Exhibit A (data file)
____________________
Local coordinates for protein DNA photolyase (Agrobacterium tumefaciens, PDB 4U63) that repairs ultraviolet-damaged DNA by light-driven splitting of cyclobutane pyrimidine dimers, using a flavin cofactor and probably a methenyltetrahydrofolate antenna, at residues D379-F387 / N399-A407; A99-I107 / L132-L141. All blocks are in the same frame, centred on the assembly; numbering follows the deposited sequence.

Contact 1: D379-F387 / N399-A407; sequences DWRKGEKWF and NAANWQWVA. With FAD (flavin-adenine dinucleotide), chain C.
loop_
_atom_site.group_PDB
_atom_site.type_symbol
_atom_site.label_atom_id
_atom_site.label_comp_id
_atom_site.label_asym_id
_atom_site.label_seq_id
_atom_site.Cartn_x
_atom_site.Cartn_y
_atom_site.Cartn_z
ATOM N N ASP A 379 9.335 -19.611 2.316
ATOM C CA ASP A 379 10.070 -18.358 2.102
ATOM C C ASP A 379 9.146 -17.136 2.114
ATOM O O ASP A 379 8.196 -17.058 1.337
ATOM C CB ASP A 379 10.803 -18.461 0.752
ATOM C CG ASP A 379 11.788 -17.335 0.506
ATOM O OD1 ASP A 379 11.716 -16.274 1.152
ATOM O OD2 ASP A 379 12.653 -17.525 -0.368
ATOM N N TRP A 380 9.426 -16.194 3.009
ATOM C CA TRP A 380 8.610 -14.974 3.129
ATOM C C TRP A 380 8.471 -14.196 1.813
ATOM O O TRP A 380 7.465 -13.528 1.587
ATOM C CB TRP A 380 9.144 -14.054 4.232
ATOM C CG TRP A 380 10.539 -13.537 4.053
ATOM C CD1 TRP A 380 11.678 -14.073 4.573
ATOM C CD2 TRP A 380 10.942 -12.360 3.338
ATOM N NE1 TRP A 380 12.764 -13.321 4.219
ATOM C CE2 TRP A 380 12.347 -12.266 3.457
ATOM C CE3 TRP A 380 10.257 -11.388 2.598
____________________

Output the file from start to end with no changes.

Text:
Local coordinates for protein DNA photolyase (Agrobacterium tumefaciens, PDB 4U63) that repairs ultraviolet-damaged DNA by light-driven splitting of cyclobutane pyrimidine dimers, using a flavin cofactor and probably a methenyltetrahydrofolate antenna, at residues D379-F387 / N399-A407; A99-I107 / L132-L141. All blocks are in the same frame, centred on the assembly; numbering follows the deposited sequence.

Contact 1: D379-F387 / N399-A407; sequences DWRKGEKWF and NAANWQWVA. With FAD (flavin-adenine dinucleotide), chain C.
loop_
_atom_site.group_PDB
_atom_site.type_symbol
_atom_site.label_atom_id
_atom_site.label_comp_id
_atom_site.label_asym_id
_atom_site.label_seq_id
_atom_site.Cartn_x
_atom_site.Cartn_y
_atom_site.Cartn_z
ATOM N N ASP A 379 9.335 -19.611 2.316
ATOM C CA ASP A 379 10.070 -18.358 2.102
ATOM C C ASP A 379 9.146 -17.136 2.114
ATOM O O ASP A 379 8.196 -17.058 1.337
ATOM C CB ASP A 379 10.803 -18.461 0.752
ATOM C CG ASP A 379 11.788 -17.335 0.506
ATOM O OD1 ASP A 379 11.716 -16.274 1.152
ATOM O OD2 ASP A 379 12.653 -17.525 -0.368
ATOM N N TRP A 380 9.426 -16.194 3.009
ATOM C CA TRP A 380 8.610 -14.974 3.129
ATOM C C TRP A 380 8.471 -14.196 1.813
ATOM O O TRP A 380 7.465 -13.528 1.587
ATOM C CB TRP A 380 9.144 -14.054 4.232
ATOM C CG TRP A 380 10.539 -13.537 4.053
ATOM C CD1 TRP A 380 11.678 -14.073 4.573
ATOM C CD2 TRP A 380 10.942 -12.360 3.338
ATOM N NE1 TRP A 380 12.764 -13.321 4.219
ATOM C CE2 TRP A 380 12.347 -12.266 3.457
ATOM C CE3 TRP A 380 10.257 -11.388 2.598